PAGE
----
Service Broker Activation in SQL Server 2005 Express Edition

In the recent installments our series dedicated to the most prominent
features of SQL Server 2005 Express Edition, we have been discussing Service
Broker functionality, focusing in particular on methods of securing its conversations.
In the examples demonstrating their implementation, we took a somewhat
simplified approach, which relied on interactive invocation of individual T-SQL
statements in order to carry out each step of a dialog between an initiator and
its target. While such simplification, introduced for the purpose of clarity,
still allowed us to properly illustrate the security-related topics we were
interested in at the time, it prevented us from exploring fully automated,
functionally equivalent solutions. We will address this shortcoming in this
article by presenting a mechanism, known as activation, which eliminates the
need for manual intervention into communication between Service Broker partners.

Activation involves associating a Service Broker queue with an arbitrary
code (this can be either a stored procedure in the local database or a separate
application, resulting in either internal or external activation). Its launch
is triggered by an arrival of messages into the queue (or, more accurately,
detection of their presence by a built-in process, known as queue monitor),
ensuring their automatic processing (which is considerably more efficient than
traditional techniques that required developing a custom polling procedure). In
addition, in order to accommodate higher rates of incoming messages, Service
Broker has the ability to initiate additional instances of the same stored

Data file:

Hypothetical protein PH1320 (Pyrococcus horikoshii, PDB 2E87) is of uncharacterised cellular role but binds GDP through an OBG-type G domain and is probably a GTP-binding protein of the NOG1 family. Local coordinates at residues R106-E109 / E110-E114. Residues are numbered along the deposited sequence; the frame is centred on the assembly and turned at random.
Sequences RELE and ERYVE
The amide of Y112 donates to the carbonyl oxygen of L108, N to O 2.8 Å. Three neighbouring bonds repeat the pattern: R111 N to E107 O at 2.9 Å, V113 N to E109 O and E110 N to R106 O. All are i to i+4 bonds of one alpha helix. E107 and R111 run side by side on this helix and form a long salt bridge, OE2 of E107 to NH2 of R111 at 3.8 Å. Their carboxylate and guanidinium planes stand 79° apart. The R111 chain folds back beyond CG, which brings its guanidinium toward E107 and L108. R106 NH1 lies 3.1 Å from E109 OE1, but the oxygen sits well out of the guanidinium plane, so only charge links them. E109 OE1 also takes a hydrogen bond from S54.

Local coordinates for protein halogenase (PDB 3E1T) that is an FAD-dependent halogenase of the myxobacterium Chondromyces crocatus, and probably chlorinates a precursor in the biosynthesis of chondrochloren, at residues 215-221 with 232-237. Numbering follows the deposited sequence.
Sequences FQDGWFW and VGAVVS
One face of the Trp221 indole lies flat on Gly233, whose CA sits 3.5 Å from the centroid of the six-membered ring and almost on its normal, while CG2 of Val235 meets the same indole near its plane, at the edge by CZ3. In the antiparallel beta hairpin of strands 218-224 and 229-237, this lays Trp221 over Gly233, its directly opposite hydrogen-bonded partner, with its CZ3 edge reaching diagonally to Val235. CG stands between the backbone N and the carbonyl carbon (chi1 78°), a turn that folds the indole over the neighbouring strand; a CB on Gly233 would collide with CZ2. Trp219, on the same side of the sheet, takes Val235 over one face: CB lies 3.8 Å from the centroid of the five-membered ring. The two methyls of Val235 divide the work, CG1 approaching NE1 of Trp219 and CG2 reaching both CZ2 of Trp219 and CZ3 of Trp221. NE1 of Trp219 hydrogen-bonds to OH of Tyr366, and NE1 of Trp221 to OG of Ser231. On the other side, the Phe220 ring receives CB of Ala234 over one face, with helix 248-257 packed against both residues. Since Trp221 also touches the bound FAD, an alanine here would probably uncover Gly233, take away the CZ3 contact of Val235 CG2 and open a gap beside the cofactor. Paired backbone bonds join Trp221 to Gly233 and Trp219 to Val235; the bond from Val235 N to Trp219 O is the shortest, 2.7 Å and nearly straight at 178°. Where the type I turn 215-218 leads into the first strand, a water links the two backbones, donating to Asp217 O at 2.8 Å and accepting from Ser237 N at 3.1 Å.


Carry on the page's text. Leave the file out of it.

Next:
procedure or external program, operating within the context of dedicated queue
reader processes. Analogically, their number is reduced (down to zero, if
appropriate) as the volume of messages waiting in the queue decreases.
Activations and deactivations are handled by queue monitors (created
automatically for each activated queue – as you can confirm by querying sys.dm_broker_queue_monitors dynamic
management view), which, in turn, dispatch work to queue readers based on the
number of messages. Note that this load distribution algorithm must comply with
the rule enforcing that all messages from a given conversation group are
processed by a single reader, which somewhat limit its scalability (in case of
an external activation, it also depends on application response). Maximum
number of instances of queue readers that can be created in such manner is
determined by the value of the MAX_QUEUE_READERS
parameter, configurable via CREATE QUEUE
or ALTER QUEUE T-SQL
statement (typically, the value of the MAX_QUEUE_READERS
parameter is adjusted to match the number of processor cores on the computer
hosting SQL Server installation). Activated stored procedures appear as